One is the ultimate vanity project, the other processes excrement – yet both have been hailed as designs of the year. The former is a billion-euro building of such complexity that new machines had to be invented to twist glass in the previously unimaginable ways it required. This is Frank Gehry’s Fondation Louis Vuitton in Paris, a building as lavish and precisely tailored as the handbags on which its funder’s fortune was built. The latter, in a miracle of biblical proportions, takes waste and turns it into drinkable water, without the need to be connected to mains sewage systems or a power supply. This is The Blue Diversion Toilet – and it could save the lives of millions of people denied proper sanitation every year.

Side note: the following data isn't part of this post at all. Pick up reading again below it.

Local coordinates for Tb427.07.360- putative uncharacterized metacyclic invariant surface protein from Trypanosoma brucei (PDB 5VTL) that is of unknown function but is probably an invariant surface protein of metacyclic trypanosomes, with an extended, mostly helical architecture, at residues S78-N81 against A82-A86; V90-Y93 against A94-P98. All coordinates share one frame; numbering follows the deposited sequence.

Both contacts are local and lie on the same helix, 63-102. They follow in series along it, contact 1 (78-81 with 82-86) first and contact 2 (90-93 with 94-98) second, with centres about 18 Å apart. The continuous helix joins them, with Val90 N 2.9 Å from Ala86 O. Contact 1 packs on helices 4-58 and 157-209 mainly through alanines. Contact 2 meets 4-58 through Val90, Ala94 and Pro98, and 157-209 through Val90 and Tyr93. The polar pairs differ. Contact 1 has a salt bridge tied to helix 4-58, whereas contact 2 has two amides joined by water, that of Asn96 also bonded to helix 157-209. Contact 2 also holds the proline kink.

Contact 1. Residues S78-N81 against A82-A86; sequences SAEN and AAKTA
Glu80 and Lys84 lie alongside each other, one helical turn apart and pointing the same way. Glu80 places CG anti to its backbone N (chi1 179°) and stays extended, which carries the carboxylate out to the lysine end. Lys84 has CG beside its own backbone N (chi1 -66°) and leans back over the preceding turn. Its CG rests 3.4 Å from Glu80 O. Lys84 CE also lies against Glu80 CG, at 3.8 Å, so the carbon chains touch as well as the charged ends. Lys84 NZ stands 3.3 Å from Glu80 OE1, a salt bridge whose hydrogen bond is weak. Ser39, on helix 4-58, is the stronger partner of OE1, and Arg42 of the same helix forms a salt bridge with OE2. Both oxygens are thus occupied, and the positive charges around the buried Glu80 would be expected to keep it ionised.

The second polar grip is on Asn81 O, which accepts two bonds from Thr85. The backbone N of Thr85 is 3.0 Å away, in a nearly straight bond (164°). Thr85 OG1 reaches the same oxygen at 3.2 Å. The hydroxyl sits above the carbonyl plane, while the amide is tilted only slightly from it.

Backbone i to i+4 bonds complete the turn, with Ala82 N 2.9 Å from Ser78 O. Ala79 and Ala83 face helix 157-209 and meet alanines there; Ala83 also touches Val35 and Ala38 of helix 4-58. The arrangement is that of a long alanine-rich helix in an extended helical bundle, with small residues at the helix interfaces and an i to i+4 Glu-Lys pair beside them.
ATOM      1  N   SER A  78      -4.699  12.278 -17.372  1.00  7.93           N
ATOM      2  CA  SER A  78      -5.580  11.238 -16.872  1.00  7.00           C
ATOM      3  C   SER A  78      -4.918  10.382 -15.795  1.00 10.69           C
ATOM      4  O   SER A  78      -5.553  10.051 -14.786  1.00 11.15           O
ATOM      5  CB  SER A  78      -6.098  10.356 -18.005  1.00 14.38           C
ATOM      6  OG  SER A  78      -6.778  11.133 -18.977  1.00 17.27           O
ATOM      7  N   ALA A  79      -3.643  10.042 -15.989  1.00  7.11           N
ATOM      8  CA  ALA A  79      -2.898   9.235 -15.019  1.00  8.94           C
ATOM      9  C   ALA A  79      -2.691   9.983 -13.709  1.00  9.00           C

Both feature in the Design Museum’s 76-strong shortlist of best designs of 2014. An ambitious attempt to collect the latest developments in every sphere – from transport to fashion, from architecture to digital design – the list provides a snapshot of the zeitgeist. There’s Google’s self-driving car, microchips that mimic human tissue structure, and a book printed without a single drop of ink. As the London institution’s cocky tagline has it: “Some day the other museums will be showing this stuff.”
“It’s about the best of human endeavour,” says Gemma Curtain, curator of the exhibition, which opens next month. “Design is about solving problems, but it’s not always going to change your life – it can enhance life and simply give pleasure as well.” ….